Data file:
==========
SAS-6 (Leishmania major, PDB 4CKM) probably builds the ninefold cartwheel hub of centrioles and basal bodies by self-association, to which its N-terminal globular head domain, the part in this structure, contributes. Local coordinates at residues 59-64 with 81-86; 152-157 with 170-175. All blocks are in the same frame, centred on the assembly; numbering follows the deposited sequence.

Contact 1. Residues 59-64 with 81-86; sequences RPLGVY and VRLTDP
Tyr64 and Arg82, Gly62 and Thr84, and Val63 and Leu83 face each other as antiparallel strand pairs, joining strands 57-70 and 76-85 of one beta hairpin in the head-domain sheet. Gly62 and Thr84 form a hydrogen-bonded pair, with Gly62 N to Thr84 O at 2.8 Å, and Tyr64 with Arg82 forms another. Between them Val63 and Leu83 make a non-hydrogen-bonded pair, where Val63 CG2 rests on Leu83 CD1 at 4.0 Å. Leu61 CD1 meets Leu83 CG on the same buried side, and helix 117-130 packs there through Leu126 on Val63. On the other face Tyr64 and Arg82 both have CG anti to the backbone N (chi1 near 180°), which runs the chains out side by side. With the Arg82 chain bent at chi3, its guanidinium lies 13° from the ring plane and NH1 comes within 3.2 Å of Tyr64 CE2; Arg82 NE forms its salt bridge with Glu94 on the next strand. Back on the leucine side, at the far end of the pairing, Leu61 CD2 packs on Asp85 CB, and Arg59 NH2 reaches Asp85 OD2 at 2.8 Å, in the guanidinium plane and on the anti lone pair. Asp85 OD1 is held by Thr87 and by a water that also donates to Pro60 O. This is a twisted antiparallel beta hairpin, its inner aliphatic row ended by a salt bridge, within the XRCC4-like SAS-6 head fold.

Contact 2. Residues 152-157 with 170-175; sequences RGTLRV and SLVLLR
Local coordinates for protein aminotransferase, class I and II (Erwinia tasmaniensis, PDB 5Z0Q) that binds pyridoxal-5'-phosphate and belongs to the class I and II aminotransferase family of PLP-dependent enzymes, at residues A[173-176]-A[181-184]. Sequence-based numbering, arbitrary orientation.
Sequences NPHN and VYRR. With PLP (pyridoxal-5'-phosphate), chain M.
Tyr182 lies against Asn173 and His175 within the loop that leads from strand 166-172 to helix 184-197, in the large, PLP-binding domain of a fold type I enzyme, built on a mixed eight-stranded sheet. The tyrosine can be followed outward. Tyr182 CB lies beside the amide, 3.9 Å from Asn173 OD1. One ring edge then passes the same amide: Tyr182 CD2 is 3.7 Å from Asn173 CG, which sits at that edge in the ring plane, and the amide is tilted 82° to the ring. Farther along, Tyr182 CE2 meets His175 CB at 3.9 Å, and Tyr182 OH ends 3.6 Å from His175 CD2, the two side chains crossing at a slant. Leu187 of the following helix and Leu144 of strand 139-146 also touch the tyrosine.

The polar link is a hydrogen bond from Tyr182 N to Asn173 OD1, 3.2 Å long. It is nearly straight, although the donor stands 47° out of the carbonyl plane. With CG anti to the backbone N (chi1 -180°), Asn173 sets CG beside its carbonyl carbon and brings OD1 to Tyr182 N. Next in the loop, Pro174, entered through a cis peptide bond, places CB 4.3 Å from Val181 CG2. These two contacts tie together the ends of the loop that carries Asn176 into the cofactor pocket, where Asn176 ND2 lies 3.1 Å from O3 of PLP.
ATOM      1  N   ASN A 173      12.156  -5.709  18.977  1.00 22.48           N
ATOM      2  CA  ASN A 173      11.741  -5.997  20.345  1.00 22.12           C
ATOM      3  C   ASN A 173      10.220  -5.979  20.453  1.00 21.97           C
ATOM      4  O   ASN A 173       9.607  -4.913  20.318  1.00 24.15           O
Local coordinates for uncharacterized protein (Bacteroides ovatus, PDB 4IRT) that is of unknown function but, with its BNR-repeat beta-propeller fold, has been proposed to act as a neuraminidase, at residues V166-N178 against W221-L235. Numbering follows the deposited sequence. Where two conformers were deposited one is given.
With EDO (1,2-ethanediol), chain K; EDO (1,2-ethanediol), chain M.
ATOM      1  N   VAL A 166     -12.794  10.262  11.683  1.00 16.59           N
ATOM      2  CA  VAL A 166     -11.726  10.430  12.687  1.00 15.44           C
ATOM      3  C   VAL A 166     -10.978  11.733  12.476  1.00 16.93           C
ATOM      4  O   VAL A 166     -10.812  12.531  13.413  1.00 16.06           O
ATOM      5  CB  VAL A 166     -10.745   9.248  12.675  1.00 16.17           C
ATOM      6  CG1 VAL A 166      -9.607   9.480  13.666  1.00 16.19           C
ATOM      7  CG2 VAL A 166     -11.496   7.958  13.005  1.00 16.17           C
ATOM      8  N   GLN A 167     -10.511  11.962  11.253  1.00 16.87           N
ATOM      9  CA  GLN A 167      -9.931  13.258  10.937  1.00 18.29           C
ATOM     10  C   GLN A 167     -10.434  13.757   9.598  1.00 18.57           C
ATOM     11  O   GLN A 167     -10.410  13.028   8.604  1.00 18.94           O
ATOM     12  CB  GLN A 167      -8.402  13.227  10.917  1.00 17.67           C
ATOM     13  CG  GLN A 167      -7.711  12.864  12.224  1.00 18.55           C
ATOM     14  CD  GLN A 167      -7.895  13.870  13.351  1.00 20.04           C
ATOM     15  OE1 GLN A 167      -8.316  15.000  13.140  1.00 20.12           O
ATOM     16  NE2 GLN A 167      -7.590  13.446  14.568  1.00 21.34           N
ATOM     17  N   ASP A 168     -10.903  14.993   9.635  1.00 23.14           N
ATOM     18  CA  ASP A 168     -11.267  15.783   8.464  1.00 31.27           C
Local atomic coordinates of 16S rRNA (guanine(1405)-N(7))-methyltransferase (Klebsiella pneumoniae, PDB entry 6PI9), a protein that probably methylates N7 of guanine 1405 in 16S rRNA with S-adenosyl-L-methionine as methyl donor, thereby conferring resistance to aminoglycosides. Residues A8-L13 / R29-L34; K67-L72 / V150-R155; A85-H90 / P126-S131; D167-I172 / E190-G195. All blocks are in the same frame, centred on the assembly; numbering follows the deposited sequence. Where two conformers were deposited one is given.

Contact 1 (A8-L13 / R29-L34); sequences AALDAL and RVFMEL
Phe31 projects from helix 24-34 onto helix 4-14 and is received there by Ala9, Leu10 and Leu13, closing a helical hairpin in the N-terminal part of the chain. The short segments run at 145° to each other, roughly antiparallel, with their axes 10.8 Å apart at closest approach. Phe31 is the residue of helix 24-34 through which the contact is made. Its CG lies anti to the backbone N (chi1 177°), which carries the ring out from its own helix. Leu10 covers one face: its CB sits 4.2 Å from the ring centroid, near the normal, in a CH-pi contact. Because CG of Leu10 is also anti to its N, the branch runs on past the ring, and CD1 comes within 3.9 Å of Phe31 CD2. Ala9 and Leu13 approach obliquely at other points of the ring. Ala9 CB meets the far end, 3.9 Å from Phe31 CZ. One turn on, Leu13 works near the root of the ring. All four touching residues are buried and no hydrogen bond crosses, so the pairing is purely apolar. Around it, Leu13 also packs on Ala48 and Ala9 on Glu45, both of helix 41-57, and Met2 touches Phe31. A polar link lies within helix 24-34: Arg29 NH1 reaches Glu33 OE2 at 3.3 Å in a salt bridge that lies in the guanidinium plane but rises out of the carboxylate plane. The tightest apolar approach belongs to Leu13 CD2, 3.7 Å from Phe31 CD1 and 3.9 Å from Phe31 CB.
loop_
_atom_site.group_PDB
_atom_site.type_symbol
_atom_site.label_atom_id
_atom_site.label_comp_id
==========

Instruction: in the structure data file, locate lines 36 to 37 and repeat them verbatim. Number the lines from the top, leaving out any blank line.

loop_
_atom_site.group_PDB